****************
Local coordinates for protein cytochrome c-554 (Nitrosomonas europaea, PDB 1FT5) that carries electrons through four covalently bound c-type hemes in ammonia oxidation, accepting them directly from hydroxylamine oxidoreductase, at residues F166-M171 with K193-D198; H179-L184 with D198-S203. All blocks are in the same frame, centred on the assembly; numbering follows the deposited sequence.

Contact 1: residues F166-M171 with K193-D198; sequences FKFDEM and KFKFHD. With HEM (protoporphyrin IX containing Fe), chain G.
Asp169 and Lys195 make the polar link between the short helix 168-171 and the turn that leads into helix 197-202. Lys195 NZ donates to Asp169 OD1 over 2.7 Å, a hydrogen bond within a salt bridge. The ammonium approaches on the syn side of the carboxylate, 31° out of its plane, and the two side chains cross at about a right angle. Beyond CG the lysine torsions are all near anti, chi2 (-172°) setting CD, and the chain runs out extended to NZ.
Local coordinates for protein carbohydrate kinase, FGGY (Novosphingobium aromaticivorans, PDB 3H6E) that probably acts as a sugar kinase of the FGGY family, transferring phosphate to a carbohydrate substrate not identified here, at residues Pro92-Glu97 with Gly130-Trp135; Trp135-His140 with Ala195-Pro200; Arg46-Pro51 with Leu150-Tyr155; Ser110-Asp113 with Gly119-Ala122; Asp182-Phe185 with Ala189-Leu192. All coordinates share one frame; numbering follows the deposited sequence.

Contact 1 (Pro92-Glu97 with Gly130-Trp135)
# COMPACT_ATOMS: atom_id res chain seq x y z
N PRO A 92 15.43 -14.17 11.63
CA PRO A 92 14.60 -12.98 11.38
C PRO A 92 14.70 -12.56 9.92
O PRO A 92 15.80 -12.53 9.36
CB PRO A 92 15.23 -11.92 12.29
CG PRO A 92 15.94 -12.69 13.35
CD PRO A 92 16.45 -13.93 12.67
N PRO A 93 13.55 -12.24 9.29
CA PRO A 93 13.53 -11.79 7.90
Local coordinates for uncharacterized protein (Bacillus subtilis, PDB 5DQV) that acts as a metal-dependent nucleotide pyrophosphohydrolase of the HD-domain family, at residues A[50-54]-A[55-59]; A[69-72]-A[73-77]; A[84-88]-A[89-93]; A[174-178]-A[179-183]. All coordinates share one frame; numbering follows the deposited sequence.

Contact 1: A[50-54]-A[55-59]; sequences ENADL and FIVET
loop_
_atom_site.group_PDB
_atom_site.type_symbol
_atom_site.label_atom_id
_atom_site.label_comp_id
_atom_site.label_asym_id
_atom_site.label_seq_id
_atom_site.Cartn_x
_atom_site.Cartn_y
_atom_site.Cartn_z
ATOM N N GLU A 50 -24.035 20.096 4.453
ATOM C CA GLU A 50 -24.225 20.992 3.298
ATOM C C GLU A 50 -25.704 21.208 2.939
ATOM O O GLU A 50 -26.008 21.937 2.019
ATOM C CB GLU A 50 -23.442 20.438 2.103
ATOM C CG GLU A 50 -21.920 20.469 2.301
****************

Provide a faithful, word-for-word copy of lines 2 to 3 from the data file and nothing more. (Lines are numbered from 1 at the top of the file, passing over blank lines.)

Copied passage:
Contact 1: residues F166-M171 with K193-D198; sequences FKFDEM and KFKFHD. With HEM (protoporphyrin IX containing Fe), chain G.
Asp169 and Lys195 make the polar link between the short helix 168-171 and the turn that leads into helix 197-202. Lys195 NZ donates to Asp169 OD1 over 2.7 Å, a hydrogen bond within a salt bridge. The ammonium approaches on the syn side of the carboxylate, 31° out of its plane, and the two side chains cross at about a right angle. Beyond CG the lysine torsions are all near anti, chi2 (-172°) setting CD, and the chain runs out extended to NZ.